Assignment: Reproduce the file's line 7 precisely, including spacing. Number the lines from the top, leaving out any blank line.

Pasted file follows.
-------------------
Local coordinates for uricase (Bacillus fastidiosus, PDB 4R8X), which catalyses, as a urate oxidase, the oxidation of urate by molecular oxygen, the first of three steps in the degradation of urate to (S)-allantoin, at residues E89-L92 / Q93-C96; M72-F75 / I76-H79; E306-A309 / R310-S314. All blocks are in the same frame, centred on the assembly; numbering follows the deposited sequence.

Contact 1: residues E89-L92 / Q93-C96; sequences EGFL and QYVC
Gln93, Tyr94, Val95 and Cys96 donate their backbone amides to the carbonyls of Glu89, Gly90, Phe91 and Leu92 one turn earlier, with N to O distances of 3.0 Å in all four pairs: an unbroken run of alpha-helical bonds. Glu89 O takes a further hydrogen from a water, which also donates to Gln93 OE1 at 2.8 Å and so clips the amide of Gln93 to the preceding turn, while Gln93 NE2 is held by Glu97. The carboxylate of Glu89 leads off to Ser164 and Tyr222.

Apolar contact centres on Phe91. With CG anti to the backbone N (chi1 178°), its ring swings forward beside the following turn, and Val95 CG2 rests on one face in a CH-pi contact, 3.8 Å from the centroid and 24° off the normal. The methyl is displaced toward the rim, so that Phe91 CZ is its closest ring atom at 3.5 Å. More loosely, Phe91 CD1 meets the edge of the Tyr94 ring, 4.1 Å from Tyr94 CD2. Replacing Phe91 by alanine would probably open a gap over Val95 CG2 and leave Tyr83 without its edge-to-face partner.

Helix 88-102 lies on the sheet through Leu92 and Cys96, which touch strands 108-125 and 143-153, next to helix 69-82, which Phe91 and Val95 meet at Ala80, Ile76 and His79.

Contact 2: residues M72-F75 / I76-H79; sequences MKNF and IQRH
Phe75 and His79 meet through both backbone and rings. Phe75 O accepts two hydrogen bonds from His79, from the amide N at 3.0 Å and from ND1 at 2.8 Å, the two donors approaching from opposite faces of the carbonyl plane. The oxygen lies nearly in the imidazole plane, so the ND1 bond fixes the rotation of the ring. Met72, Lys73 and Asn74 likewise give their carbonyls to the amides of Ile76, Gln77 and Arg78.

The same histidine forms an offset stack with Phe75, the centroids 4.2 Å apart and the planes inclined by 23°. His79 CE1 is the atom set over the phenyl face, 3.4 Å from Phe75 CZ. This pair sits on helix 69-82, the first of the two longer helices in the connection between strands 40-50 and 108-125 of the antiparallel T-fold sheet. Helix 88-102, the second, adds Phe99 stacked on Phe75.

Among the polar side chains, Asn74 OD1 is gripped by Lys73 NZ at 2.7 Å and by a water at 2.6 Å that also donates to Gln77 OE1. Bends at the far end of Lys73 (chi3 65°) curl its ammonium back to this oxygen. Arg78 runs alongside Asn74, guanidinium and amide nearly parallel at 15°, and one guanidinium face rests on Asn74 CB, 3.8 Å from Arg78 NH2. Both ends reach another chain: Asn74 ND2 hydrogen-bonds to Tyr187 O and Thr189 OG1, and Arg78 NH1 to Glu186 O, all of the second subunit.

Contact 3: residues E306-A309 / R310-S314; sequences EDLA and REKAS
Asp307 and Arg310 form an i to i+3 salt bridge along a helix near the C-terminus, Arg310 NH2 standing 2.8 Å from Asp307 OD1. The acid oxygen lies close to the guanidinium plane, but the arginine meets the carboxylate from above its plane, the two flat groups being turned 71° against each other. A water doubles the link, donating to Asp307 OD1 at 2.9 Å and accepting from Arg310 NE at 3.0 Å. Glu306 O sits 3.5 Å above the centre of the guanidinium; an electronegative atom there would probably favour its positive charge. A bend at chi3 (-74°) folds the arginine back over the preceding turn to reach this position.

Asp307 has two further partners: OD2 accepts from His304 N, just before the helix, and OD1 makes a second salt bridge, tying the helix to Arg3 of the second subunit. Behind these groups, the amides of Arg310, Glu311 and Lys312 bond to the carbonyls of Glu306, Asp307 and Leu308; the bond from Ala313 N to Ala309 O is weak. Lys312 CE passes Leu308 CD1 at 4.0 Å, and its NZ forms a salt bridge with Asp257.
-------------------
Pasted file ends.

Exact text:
Phe75 and His79 meet through both backbone and rings. Phe75 O accepts two hydrogen bonds from His79, from the amide N at 3.0 Å and from ND1 at 2.8 Å, the two donors approaching from opposite faces of the carbonyl plane. The oxygen lies nearly in the imidazole plane, so the ND1 bond fixes the rotation of the ring. Met72, Lys73 and Asn74 likewise give their carbonyls to the amides of Ile76, Gln77 and Arg78.